James Arlington Wright is widely recognized as one of America's finest contemporary poets. He was born in December 13, 1927 in Martins Ferry, Ohio. He was the second of three sons; Ted, James and Jack. His Father, Dudley, was a die-cutter at Hazel-Atlas Glass in Wheeling a neighboring town in Virginia where his mother, Jessie, worked at the White Swan Laundry. Both had to quit school in early teens to work.
In 1946 graduated from high school as a Valedictorian and joined the U.S. Army. He trained in engineering school at Fort Lewis, Washington. He served 18 months in occupational forces in Japan.
When he returned from the army he got enrolled at Kenyon College in Gambier, Ohio. He received M.A. degree and began to work on his Ph.D. at the same time he started teaching at University of Minnesota and later at MacAlester College. He received Ph.D. from University of Washington for study on Charles Dickens and he did public readings. He taught at Hunter College in New York City from 1966 to 1980. He also worked as translator. He completed some of his poems as he was teaching in the college he states that he didn’t feel any conflict between the duties of teaching and the labors of writing books which are non-academic.
Wright grew up during the Great Depression, which was mentioned in many of his poems. Many of his real life experiences have been influenced his writing including the poem his wrote after his father died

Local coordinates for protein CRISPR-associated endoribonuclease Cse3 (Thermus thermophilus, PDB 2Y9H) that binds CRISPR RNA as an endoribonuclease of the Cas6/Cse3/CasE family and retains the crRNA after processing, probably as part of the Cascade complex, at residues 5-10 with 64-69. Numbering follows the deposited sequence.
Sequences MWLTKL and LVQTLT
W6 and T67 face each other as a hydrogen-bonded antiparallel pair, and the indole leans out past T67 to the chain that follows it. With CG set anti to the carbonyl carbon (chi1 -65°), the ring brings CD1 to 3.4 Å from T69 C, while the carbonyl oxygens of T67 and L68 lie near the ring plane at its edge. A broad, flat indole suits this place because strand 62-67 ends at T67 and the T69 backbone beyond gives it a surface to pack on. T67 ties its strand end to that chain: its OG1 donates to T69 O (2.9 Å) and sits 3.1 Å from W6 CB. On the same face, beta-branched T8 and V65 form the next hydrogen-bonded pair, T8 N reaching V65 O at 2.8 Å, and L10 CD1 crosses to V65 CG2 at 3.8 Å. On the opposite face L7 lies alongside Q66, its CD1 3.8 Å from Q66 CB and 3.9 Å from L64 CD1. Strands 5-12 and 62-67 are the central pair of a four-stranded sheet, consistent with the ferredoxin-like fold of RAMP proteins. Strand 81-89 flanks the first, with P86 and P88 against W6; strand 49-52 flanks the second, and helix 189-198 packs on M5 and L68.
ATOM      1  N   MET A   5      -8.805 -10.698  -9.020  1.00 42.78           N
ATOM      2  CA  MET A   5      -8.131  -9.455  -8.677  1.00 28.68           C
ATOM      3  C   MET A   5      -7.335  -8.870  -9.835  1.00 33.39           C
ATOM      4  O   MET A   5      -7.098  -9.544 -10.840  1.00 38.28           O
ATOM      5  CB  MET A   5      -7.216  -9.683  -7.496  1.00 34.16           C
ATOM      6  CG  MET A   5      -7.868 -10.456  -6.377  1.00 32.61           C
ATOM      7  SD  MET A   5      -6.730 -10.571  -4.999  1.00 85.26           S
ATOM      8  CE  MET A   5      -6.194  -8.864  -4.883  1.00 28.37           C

In 1979 he seeked out medical attention for his sore throat and discovers tongue cancer which caused his death. He died on March 25, 1980, at the age of 52.
Since 1980, The James Wright Poetry Festival takes place annually in Martins Ferry during April as a part of honoring the poet’s contributions. In past year...
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...ountry side of Minnesota they saw two Indian horses at a field. They stopped the car and encountered the horses. The field was fenced which he refers as the difference or gap between nature and humans who was also a part of nature. The writer states that the horses welcomed him and his friend to their world, he uses personification here. Through this poem he reveals his feelings when he encountered those animals. He mentions the horses as kind, shy, loving, lonely in the poem the qualities usually possessed by humans. The horses seemed excited to have human company. At the end of the poem the author starts to feel more comfortable in the natural world, on the other side of the barbed wire. Wright publically stated that he does not believe in god so the title – a blessing may be referring to his experience on the other side of the fence which he may felt blessed.
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